How does the biology of the visual pathways enable and limit visual perception?
One component of my research addresses questions about how visual stimuli are encoded in the visual pathways, and in turn how the encoding process relates to visual perception. I work on computational models of visually driven signals measured with several instruments, including magnetic resonance imaging (MRI) electroencephalography (EEG), and electrocorticography (ECoG), as well as behavior (psychophysics). We ask this question: given a description of a visual stimulus, can we predict the response measured at different points in the visual pathways? To do so requires a model of computations that are performed by the visual pathways. By building better models, we can begin to answer questions like, how does the visual system integrate inputs that are spread out over space and time? How do these computations determine what we can (and cannot) see? How does damage to the visual pathways limit and affect vision? What are the circuit properties that give rise to the fMRI and EEG signals in the visual cortex?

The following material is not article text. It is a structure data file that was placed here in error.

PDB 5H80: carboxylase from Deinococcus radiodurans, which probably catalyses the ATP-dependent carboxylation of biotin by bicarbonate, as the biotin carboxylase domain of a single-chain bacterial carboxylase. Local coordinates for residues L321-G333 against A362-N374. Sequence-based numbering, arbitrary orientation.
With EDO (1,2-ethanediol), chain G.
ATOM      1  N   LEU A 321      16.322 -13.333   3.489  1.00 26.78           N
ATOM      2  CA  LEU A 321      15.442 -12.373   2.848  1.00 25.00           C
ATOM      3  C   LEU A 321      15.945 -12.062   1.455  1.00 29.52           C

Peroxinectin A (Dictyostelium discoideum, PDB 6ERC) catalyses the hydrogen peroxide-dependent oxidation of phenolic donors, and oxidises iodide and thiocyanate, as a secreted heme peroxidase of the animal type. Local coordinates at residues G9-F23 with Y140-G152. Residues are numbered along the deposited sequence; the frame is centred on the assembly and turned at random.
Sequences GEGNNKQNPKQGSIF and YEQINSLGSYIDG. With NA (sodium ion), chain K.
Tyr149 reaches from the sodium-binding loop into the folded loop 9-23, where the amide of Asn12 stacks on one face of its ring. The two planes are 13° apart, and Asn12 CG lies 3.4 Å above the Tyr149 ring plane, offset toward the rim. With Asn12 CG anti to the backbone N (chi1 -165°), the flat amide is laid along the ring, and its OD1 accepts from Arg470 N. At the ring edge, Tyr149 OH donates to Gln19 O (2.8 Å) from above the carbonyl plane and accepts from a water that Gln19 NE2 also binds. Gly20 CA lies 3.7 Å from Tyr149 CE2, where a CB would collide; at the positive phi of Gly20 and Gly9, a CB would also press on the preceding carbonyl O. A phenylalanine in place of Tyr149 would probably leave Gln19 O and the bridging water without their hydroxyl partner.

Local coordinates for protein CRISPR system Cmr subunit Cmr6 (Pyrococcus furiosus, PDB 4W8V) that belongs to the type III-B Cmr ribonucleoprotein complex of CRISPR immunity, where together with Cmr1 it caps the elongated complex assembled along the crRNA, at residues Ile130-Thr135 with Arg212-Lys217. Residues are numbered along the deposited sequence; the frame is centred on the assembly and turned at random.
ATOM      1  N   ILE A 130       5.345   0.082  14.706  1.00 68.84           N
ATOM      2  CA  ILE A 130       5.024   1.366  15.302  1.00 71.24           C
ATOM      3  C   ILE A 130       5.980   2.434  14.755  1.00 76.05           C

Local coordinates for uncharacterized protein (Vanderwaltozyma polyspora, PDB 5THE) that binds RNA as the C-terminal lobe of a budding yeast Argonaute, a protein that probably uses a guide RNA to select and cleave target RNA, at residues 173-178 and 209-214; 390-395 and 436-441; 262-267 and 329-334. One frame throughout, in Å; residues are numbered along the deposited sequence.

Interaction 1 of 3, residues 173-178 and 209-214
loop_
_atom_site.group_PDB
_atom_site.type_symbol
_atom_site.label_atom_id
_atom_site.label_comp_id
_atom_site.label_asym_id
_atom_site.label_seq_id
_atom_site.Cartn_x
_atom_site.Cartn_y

How does perceptual memory affect cognition and perception?
A second topic I investigate is how perceptual memory affects judgments. How do both recent and long-term perceptual memories change the way things look and the way one makes perceptual decisions? Current projects in collaboration with researchers at NYU and Stanford are examining how perceptual adaptation (recent experience) and exposure to certain kinds of environmental stimuli in childhood (long-term memory) affect judgments of visual stimuli.
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